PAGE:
Anyone one know what this top-tool is used for?

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Phil Heath bought it as part of a collection of old tools but we have never
seen a tool like this and haven't yet figured out what it was used for.
The other end was badly mushroomed indicating that whoever owned it had
used it a lot.
Just thought someone here might have seen these before.
Reply to
Curt Welch
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I don't know what it is. It sure looks sharp, as though maybe it was used on some non ferrous material. Looks as though it might have formed a louver or triangular tabs of sorts. It isn't scaled up, either. Makes me think it may not have been used on hot metal.
Looking forward to the answer.
Pete Stanaitis ---------------
Reply to
Pete S
I'd take a stack of cardboard and put a layer of tin foil between each layer and on the top - then give it a good whack.
The impression in 3D will be generated of sorts -
Might be a slit generator - the central area is untouched and the sides are spread out. For lashing down the metal struck to something ?
Martin
Reply to
Martin Eastburn
In that picture, it has just been soaked in some acid to clean off the rust and wired brushed with an angle grinder. So if it looks too new and clean, that's probably why.
The other end (the one you hit) was badly mushroomed (though in that picture, the struck end had been grounded clean so to remove the mushrooming). So whatever it was used for, it was being hit fairly hard (or just used for a very long time). But there was no real indication of damage on the working face. So it must have been used only on hot metal, or something else fairly soft.
The angles are all 45 and 90 degrees. So if you made something like two square bars crossing each other, turned on the diagonal, this fuller would fit against one side of an intersection like that. I've never seen anyone forge a connection like that, but I guess it could be forge welded together, and then cleaned up with a tool like this one.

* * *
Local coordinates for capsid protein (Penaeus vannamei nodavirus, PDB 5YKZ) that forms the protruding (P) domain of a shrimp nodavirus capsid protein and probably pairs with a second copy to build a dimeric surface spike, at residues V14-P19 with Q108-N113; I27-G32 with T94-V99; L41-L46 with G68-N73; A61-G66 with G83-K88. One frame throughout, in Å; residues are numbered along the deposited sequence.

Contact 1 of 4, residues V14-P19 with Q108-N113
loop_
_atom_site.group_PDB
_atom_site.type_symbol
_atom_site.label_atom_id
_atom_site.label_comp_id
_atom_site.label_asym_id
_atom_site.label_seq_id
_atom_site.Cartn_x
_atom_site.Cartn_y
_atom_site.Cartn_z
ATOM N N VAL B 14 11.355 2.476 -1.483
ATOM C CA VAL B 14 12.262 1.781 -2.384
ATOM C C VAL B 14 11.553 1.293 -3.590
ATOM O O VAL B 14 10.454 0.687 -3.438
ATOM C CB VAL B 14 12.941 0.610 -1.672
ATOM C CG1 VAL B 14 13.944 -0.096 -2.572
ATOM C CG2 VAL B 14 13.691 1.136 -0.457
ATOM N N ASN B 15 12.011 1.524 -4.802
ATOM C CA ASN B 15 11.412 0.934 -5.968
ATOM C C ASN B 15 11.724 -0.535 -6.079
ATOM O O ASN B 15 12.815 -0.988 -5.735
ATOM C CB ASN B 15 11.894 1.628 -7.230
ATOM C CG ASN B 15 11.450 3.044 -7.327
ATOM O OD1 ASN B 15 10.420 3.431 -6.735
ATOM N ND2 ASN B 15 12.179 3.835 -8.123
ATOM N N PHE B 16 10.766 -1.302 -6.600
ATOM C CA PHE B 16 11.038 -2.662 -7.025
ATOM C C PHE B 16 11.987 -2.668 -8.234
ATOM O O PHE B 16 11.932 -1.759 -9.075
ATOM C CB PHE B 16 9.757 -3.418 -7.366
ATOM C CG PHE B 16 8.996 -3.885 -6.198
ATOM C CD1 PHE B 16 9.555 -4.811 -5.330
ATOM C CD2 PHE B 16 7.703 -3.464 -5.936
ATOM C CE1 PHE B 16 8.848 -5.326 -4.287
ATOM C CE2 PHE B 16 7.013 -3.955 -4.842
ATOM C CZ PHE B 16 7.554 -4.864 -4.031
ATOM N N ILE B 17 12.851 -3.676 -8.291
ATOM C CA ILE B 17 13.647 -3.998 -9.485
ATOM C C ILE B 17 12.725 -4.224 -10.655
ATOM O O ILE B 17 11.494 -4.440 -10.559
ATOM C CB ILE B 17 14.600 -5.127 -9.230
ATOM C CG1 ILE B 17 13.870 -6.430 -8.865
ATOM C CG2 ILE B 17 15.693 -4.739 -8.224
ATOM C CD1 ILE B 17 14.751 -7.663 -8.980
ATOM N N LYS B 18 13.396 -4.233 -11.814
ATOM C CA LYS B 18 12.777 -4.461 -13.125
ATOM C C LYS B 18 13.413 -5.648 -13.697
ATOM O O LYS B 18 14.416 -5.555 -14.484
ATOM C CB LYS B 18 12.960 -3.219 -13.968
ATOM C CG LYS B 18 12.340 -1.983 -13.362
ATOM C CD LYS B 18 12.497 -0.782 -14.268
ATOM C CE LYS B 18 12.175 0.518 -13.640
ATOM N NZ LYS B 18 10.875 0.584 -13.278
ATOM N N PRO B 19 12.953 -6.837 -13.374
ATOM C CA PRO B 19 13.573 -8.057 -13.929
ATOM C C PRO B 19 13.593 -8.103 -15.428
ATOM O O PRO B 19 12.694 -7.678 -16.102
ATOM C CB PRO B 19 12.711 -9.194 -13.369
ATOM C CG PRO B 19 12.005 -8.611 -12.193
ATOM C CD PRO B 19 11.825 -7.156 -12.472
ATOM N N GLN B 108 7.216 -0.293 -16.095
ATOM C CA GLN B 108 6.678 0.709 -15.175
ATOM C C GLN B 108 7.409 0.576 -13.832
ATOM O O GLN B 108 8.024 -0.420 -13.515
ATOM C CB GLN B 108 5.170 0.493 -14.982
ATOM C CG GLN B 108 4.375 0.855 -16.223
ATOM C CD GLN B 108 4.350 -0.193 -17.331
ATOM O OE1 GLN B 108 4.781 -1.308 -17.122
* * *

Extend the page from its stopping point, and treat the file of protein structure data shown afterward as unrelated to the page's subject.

The other possibility I guess, is that maybe only the two points are intended to be used as the working service of the tool. It could certainly be used to add evenly spaced texture marks using those points in a variety of ways.
If you see the comments on facebook, Nol has said he believes it's for pointing a drill rod which he called a bull peen. I can't find any reference to what a bull peen is, nor does it really seem correct to me for that role. I've seen other drill rod tools that do look a bit like this one, but they are typically for pointing star drills. A flat drill with one blade would not be pointed very well by this tool as far as I can tell (and in fact, would not need a special tool at all for pointing it since it is just a simple taper).
I've spent a lot of time searching the internet, and so far, I haven't found any clues.
It seems to be some 'real' tool that was mass produced for a purpose vs some one-off blacksmith custom made tool. But so far, I've had no luck in figuring out what the purpose was.
Reply to
Curt Welch
Hi, again, Curt.
I'm not sure how to contact this guy, but he seems to have a broad presence for this sort of thing:
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Pete Stanaitis ----------------

Reply to
Pete S
Yeah, I know about that guy, and was trying to figure out how to contact him to ask him about this (and another really odd tool I picked up last year).
Doesn't seem to be a contact address on the blog. Need to check out rec.puzzles I guess next....
Reply to
Curt Welch
This seems to be the best answer so far:
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which was found on this page:
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It looks like it was for pointing rock drills (which was what 3 different people had suggested) - but it was for pointing one "blade" at a time.
The tools I've seen for pointing star drills normally look like this:
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But that style pointed all the blades at once instead of being used to shape one blade at at time. I guess the advantage of having a tool that did one blade was that it could be used on a wider range of drill bit sizes - especially very large drill bits?
Curt
Reply to
Curt Welch

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